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README.md

typescript-is

TypeScript transformer that generates run-time type-checks.

npm node Travis (.org) npm David David NpmLicense

💿 Installation

npm install --save typescript-is

# Ensure you have the required dependencies at compile time:
npm install --save-dev typescript

# If you want to use the decorators, ensure you have reflect-metadata in your dependencies:
npm install --save reflect-metadata

💼 Use cases

If you've worked with TypeScript for a while, you know that sometimes you obtain any or unknown data that is not type-safe. You'd then have to write your own function with type predicates that checks the foreign object, and makes sure it is the type that you need.

This library automates writing the type predicate function for you.

At compile time, it inspects the type you want to have checked, and generates a function that can check the type of a wild object at run-time. When the function is invoked, it checks in detail if the given wild object complies with your favorite type.

In particular, you may obtain wild, untyped object, in the following situations:

  • You're doing a fetch call, which returns some JSON object. You don't know if the JSON object is of the shape you expect.
  • Your users are uploading a file, which is then read by your application and converted to an object. You don't know if this object is really the type you expect.
  • You're reading a JSON string from localStorage that you've stored earlier. Perhaps in the meantime the string has been manipulated and is no longer giving you the object you expect.
  • Any other case where you lose compile time type information...

In these situations typescript-is can come to your rescue.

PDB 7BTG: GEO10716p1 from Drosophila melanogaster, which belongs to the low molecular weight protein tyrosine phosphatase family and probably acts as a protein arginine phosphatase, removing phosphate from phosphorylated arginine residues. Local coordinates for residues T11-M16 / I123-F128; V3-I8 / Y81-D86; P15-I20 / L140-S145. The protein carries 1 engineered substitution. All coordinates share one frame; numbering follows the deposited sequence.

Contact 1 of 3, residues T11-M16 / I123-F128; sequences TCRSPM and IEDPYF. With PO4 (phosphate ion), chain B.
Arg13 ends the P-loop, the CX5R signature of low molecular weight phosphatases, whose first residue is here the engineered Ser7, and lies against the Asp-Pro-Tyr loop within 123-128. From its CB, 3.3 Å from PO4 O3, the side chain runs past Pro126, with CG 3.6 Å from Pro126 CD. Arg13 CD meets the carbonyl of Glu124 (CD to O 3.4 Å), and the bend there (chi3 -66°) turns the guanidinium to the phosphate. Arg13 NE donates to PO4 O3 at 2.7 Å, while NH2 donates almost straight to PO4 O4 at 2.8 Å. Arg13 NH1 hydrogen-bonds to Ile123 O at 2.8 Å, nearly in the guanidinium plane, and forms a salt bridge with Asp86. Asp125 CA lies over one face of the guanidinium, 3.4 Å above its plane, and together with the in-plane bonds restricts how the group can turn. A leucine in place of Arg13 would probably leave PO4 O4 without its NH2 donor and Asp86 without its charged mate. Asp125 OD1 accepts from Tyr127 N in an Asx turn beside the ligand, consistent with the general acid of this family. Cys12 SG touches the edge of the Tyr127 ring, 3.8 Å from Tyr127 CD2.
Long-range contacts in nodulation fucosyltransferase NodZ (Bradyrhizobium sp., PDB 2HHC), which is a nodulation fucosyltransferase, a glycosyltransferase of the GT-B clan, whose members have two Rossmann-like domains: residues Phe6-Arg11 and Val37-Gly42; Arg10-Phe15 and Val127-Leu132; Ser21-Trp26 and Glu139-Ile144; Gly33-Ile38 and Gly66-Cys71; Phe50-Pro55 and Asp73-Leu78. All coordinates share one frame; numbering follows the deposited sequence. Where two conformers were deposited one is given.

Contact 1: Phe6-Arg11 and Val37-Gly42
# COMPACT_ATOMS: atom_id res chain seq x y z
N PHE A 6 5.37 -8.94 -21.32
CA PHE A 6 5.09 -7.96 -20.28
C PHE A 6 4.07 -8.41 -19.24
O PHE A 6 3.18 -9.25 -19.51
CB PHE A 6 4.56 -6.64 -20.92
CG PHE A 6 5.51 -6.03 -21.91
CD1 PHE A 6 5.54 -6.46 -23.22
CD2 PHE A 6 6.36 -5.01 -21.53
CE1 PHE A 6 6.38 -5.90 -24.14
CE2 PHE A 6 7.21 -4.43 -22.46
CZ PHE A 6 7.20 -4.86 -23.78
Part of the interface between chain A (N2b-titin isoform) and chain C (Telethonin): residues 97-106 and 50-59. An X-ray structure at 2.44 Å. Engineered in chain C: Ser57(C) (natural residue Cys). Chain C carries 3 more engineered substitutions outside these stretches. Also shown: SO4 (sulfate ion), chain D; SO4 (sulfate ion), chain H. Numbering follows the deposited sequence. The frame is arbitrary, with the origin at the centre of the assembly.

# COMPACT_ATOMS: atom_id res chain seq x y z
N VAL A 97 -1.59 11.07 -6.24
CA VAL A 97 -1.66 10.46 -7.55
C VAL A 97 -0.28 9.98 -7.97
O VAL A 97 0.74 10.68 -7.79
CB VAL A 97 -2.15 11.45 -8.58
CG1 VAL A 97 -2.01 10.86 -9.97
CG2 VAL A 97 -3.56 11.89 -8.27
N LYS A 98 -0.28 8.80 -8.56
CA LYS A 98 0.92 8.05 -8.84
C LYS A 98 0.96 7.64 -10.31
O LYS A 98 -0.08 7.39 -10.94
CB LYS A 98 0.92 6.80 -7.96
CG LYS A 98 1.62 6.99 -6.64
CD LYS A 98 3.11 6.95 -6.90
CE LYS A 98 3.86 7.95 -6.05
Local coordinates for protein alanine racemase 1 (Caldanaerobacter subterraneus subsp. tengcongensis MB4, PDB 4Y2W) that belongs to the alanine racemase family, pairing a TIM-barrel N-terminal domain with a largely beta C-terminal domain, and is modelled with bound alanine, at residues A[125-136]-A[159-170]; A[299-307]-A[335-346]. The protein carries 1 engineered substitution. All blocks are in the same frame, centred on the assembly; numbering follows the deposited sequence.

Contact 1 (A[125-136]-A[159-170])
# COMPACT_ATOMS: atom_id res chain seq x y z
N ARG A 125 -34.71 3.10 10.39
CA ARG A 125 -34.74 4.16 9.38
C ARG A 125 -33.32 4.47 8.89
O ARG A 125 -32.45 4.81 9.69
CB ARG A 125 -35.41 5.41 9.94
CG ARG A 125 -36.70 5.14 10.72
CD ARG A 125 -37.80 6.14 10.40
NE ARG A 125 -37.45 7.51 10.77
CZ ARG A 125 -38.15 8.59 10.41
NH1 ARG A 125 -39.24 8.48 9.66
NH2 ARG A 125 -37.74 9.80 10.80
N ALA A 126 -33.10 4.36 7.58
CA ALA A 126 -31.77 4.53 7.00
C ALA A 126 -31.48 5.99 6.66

NOTE this package aims to generate type predicates for any serializable JavaScript object. Please check What it won't do for details.

Similar projects

🎛️ Configuration

This package exposes a TypeScript transformer factory at typescript-is/lib/transformer-inline/transformer

As there currently is no way to configure the TypeScript compiler to use a transformer without using it programatically, the recommended way is to compile with ttypescript. This is basically a wrapper around the TypeScript compiler that injects transformers configured in your tsconfig.json.

(please vote here to support transformers out-of-the-box: https://github.com/Microsoft/TypeScript/issues/14419)

Using ttypescript

First install ttypescript:

npm install --save-dev ttypescript

Then make sure your tsconfig.json is configured to use the typescript-is transformer:

{
    "compilerOptions": {
        "plugins": [
            { "transform": "typescript-is/lib/transform-inline/transformer" }
        ]
    }
}

Now compile using ttypescript:

npx ttsc

Using with ts-node, webpack, Rollup

Please check the README of ttypescript for information on how to use it in combination with ts-node, webpack, and Rollup.

Note: This will not work if ts-loader is configured with transpileOnly: true.

Using with webpack + ts-loader without ttypescript

If you are using ts-loader in a webpack project, you can use getCustomTransformers as suggested in #54. This means you don't need to use ttypescript or write a custom compilation script.

Example:

const typescriptIsTransformer = require('typescript-is/lib/transform-inline/transformer').default

module.exports = {
    // I am hiding the rest of the webpack config
    module: {
        rules: [
            {
                test: /\.ts$/,
                exclude: /node_modules/,
                loader: 'ts-loader',
                options: {